Do IT: Breaking In – Books and Periodicals

Few fields of study expect the level of reading that Information Technology expects.  Reading is a part of everyday life in IT and the more you read the better position you will be in when interviewing.  The use of paper based books and magazines is obviously diminishing and online resources are beginning to take their place which is somewhat changing the way that we view information but by and large IT reading remains roughly the same regardless of its form.

Magazines remain a strong resource and are a great source for maintaining a solid baseline in the industry.  Trade publications are often available for free to career professionals once you are a year or two into the field but before then they are generally available online either in whole or in part.   There are many publications available and becoming buried under a mountain of print media can be detrimental as well so picking and choosing quality publications is important.

Almost every IT professional should real a few basics, I believe, including InfoWorld and eWeek.  These are very general publications dealing with a large cross section of the industry touching on software development, enterprise management, hardware, software, etc.  They include trends, hot topics, pundits, etc. and have a lot of value for enterprising young hopefuls as well as seasoned industry veterans.  I have read both of these weekly rags for many years and will continue to do so.  I also subscribe to many of their RSS feeds online for more immediate news.

As many, if not most, early career IT professionals or pre-career ITPs will spend a large portion of their early career working in the Windows desktop work I highly recommend Windows IT Pro and TechNet magazines which are very practical and technically oriented.  Magazines like this will show you real world skills that other Windows professionals are interested in learning and helps to keep you in touch with the industry in a more specific way.

Don’t get buried by magazines.  At some point you will start “magazine thrashing” and it will no longer be useful to you.  There are magazine targeted at almost any specific IT technology.  Finding magazine that are designed around what you need to know and are useful and factual will be very beneficial to you.

Books serve a different role.  Instead of keeping you up to date on the latest trends and news books will help you build a strong technological theory foundation.  Books come out more slowly than other forms of media and are generally designed to sit on shelves for a long time and remain mostly relevant.  This means that the focus of the books will be vastly different from most other things.  Rapidly the Internet seems to be taking over the “how-to” market that books used to fill.  This would include detailed guides to technologies.  For example when I first learned about Windows NT server I did so by buying several large books on the technology and read them.  To learn the same technology today I might buy a single book that covers the basics and the “Microsoft way” on certain things but would learn specific tasks by doing online research.  This has lowered the cost of getting into IT somewhat over the last few years.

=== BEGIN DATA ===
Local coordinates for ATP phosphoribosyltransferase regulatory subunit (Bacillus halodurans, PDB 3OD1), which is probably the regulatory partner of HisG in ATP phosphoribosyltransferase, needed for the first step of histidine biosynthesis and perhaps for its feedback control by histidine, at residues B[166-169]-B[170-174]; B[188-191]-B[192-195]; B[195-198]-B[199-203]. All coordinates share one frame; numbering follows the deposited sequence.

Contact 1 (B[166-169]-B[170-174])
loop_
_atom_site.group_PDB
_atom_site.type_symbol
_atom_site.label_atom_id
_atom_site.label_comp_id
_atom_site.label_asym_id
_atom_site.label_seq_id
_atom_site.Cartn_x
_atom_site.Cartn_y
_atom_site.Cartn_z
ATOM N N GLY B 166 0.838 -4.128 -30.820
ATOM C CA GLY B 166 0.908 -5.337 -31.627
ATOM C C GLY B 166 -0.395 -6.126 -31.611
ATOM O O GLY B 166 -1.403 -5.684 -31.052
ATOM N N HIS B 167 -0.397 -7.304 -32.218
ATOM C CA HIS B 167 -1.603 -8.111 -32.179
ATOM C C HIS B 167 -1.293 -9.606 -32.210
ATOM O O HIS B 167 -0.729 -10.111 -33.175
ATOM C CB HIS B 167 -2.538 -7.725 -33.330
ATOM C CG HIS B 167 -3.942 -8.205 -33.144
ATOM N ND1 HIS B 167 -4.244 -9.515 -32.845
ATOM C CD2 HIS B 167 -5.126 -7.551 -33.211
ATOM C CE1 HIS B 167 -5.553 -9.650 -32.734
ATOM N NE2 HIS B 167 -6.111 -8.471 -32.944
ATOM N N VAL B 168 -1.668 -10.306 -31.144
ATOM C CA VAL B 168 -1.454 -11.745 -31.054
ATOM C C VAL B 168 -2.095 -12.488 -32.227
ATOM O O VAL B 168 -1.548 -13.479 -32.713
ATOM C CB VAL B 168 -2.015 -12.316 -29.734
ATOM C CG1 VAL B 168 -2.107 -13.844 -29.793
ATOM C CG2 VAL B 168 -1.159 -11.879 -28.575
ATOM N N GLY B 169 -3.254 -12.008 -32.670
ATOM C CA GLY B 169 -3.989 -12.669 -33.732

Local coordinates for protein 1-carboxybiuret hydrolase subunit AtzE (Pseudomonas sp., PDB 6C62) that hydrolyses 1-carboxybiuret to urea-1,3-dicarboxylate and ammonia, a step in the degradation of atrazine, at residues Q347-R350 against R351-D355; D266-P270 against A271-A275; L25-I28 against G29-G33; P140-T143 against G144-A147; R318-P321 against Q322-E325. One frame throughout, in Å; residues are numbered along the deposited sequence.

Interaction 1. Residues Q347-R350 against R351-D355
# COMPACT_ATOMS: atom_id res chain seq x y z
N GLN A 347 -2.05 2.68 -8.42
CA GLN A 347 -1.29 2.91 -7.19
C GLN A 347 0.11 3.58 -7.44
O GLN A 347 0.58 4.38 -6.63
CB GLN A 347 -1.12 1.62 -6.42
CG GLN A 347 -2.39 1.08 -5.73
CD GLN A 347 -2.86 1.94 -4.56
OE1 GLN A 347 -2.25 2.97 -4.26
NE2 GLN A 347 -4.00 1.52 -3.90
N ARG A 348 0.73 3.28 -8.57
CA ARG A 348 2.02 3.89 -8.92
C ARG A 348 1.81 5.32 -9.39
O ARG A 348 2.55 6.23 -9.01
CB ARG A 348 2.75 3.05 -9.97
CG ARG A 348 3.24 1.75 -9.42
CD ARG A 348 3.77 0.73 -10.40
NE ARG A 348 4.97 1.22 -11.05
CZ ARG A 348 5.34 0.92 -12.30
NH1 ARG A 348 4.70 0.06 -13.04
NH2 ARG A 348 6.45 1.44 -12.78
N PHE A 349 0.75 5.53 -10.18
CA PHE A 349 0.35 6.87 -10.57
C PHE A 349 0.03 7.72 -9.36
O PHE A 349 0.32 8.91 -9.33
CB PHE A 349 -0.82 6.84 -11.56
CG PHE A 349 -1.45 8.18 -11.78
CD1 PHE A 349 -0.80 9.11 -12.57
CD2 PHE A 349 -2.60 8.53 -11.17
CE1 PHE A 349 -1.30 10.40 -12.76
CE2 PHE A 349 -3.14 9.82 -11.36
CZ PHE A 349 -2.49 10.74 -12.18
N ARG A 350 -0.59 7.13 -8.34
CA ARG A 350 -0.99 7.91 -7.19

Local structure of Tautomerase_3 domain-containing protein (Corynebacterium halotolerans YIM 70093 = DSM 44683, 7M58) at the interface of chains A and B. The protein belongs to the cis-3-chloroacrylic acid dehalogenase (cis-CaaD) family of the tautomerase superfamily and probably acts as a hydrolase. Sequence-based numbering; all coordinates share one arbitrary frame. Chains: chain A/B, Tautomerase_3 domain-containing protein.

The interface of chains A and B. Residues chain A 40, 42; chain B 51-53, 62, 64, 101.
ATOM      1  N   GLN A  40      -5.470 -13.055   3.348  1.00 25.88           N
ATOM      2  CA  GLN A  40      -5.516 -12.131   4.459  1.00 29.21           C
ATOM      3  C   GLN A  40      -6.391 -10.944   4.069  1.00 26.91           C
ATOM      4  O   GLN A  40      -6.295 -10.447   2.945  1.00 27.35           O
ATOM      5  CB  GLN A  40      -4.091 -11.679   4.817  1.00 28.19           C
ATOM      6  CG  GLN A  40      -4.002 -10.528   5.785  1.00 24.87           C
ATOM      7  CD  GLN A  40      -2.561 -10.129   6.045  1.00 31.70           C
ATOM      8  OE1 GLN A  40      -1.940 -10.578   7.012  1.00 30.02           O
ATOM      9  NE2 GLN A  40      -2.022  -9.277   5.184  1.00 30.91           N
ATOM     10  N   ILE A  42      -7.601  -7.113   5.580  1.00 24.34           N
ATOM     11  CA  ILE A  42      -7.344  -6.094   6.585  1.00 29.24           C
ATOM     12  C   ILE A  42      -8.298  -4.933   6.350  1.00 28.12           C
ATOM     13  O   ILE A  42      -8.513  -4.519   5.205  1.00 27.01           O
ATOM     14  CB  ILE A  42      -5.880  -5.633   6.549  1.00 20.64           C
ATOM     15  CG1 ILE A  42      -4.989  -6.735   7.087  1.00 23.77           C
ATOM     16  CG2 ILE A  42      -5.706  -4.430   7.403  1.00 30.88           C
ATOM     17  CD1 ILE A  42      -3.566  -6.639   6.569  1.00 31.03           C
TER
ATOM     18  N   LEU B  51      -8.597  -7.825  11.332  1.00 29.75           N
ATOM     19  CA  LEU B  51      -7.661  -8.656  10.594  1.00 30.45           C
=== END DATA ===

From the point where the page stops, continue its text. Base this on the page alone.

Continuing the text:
More so an investment in books will be more valuable if the books are less technology oriented and more theoretical.  In this way books are more similar to collegiate work – laying a foundation but not providing particulars – whereas magazines and the Internet remain better for the day to day practical applications.  This is not always so clear cut and many IT professionals continue to use technology related books because a well researched book from a respected publisher and author can help to provide a good understanding of many aspects of a technology, provide background and history and more that is often lacking from a practical, hands-on Internet how-to or guide.  Using a balanced variety of resources is the best approach.

As an IT professional reading will always be a core activity whether it is books, periodicals or Internet based.  The field is demanding and a large amount of reading is important for maintaining as well as for growth.  Additionally I have found it to be important to always be in the process of reading a good book and always keep up with at least two magazines.  It is not uncommon in interviews to be asked what you are currently reading and you want to be prepared to talk about the current resources that you are using in your personal growth.

One thought on “Do IT: Breaking In – Books and Periodicals”

  1. Scott, I stumbled over here cause i’m an avid fan of your posts in spiceworks.

    I have to thank you for sharing your knowledge in such a way with these essays. It’s very generous and kind of you, and I am taking a great deal away from them. Thank you!

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